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R.M. Chisholm was a wealthy New Orleanian who made his money from the oil field industry.
Interstate Oil, Gas, and Development Company
The Interstate Oil, Gas, and Development Company was established in 1912 with a 60,000 dollar investment and land donations by Chisholm and W.L. Wright. By 1919, the Alabama based company was under investigation by the State Supreme Court because its capital investors, including Chisolm, were embezzling money in the form of paying themselves much larger salaries than the company could afford, as well as selling stock at large discounts in order to collect commission that was much larger than that chartered by the company.  .
Throughout the time of this investigation, Chisholm began his investment in movies. Chisholm bought the deed to a theater located on the corner of Iberville and Burgundy in the Downtown, New Orleans. He named it Diamond Theater, and in 1917, became one of the primary investors in Diamond Film Company. Under the leadership of Arthur Leopold, Chisholm’s lawyer in the Interstate, Oil, Gas, and Development Company, the company collected 100,000 dollars worth of investment money to begin their entrepreneurial venture. Chisholm was named founder and president of Diamond Film Company in the summer of 1917.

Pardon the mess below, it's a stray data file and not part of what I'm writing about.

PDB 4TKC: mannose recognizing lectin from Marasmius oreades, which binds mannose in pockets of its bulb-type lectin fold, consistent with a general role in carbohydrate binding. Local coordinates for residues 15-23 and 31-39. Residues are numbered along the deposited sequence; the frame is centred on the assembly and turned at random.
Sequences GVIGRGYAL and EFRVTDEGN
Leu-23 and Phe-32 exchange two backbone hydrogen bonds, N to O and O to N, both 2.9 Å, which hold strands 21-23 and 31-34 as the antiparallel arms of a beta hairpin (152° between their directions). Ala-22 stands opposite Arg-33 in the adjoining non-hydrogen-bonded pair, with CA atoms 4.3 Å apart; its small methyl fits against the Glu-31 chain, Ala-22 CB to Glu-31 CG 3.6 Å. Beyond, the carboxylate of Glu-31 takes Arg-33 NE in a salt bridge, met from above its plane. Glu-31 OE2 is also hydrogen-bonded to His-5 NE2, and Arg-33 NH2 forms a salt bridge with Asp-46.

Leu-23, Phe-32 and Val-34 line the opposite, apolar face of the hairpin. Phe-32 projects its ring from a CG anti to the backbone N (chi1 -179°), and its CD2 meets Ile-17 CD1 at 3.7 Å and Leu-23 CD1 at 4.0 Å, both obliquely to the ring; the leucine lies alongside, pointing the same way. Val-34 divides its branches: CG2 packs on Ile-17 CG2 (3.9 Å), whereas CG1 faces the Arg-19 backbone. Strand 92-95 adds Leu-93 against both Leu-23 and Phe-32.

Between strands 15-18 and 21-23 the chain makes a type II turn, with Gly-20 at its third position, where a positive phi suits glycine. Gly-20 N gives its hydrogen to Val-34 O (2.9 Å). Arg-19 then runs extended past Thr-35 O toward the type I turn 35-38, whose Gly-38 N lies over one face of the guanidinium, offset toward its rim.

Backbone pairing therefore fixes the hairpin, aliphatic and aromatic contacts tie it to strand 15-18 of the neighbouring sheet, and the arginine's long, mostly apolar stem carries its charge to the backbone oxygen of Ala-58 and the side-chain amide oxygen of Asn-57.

In June of 1918, Chisholm stepped down as president, “owing press to another business.” Shortly after, he sold Diamond Theater. The speculation of why Chisholm sold the theater and stepped down were thought to be solved when news of the law suit became public knowledge and Chisholm quickly acquired 60 acres of land in the Terrebone Oil Fields along with a deposit of several thousand dollars cash shortly thereafter. Chisholm’s involvement with Diamond was similar to that of his other entrepreneurial investments. His time with Diamond ended abruptly at the foot of speculation of illegal activity, yet his investments were protected and it seems as though he profited from his time in the movie business.
Motion Picture Patents Company
Chisholm wasn’t ready to get involved with another law suit as the Edison Trust, also known as the Motion Picture Patents Company (MPPC), was beginning to be unraveled up North. Chisholm and his Diamond partners had been traveling back and forth between New Orleans and New York to try and get distribution for their film, something W.M. Hannon couldn’t do. However, the MPPC had the wrong motives, similar to the speculation of the motives of these big businessmen. “The MPPC was formed for altruistic purposes. As a capitalist enterprise the MPPC was designed to maximize profits. Ending the chaos which engulfed the film industry became the means to guarantee the desired ends – increased profits and stability.” 
- “The Decisions of the Supreme and Appellate Courts of Alabama, and the Supreme Courts of Florida, Louisiana, and Mississippi.” The Southern Reporter 82, no. July 12 – November 22, 1919 (1920): 202-04.
- Anderson, Robert. “The American Film Industry “ The Motion Picture Patents Company: A Reevaluation, p. 141. Madison, WI: The University of Wisconsin Press, 1985.